Children are 'at a greater risk from MEASLES than Covid'

Children are at a greater risk from MEASLES than Covid says Britain’s most senior paediatrician

  • Professor Russell Viner urged parents to send their children back to school  
  • Said he’s ‘far more worried about the risk to children of measles than of Covid’
  • Children will be heading back to school for the first time in almost six months 
  • Boris Johnson is set to say it should act as a springboard for ‘more normality’ 

Britain’s most senior paediatrician claims children are at a greater risk of contracting measles than coronavirus.

President of the Royal College of Paediatrics and Child Health Professor Russell Viner advised parents to send their children back to school, claiming he’s ‘far more worried about the risk to children of measles than of Covid’.

Later today, Boris Johnson will tell his Cabinet that the reopening of schools should act as a springboard for ‘more normality’ for the whole country. 

Millions of children return to classrooms this week, with many heading back for the first time in almost six months. 

Professor Viner told The Sun: ‘If your job is about the care of children, and if you know that the risk of them getting ill with Covid is incredibly small, you want to see schools reopen.

Britain’s most senior paediatrician Professor Russell Viner (pictured) claims children are at a greater risk of contracting measles than coronavirus

One-year-old Alba Moss was left critically ill after catching measles from someone who was not vaccinated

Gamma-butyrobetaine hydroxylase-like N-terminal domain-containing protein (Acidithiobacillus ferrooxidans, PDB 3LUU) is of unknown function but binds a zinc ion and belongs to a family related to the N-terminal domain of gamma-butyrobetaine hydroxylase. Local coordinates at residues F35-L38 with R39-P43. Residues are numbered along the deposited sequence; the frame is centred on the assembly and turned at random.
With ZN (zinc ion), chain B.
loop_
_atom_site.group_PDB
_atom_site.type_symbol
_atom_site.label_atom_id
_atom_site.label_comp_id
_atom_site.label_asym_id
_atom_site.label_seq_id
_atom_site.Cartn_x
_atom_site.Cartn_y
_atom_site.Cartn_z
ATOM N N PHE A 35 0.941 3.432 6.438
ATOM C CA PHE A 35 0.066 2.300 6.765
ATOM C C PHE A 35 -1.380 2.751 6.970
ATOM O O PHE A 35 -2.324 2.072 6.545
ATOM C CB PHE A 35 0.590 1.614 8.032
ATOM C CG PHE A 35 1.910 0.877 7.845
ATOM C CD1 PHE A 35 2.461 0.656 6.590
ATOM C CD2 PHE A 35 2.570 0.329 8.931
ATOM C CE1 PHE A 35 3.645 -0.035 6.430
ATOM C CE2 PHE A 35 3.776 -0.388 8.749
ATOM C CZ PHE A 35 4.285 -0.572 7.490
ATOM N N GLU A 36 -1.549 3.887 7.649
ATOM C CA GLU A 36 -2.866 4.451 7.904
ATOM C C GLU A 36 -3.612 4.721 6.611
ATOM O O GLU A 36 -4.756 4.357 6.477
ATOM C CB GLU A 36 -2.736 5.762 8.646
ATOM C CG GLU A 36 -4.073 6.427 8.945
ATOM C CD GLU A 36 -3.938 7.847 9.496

‘Last week saw yet another scientific paper telling us very, very few children become seriously ill with Covid-19.’

He urged parents to make sure their children are up to date with their vaccinations.

This includes MMR, which some youngsters have missed out while doctors’ offices have remained shut or as parents have been too concerned about the virus to take them to see medics. 

One-year-old Alba Moss was left critically ill after catching measles from someone who was not vaccinated.  

Little Alba, who was too young to have her first jab, became unwell with a high temperature this April and was admitted to hospital.


Measles is a highly contagious viral infection that spreads easily from an infected person by coughing, sneezing or even just breathing.

Symptoms develop between six and 19 days after infection, and include a runny nose, cough, sore eyes, a fever and a rash.

The rash appears as red and blotchy marks on the hairline that travel down over several days, turning brown and eventually fading.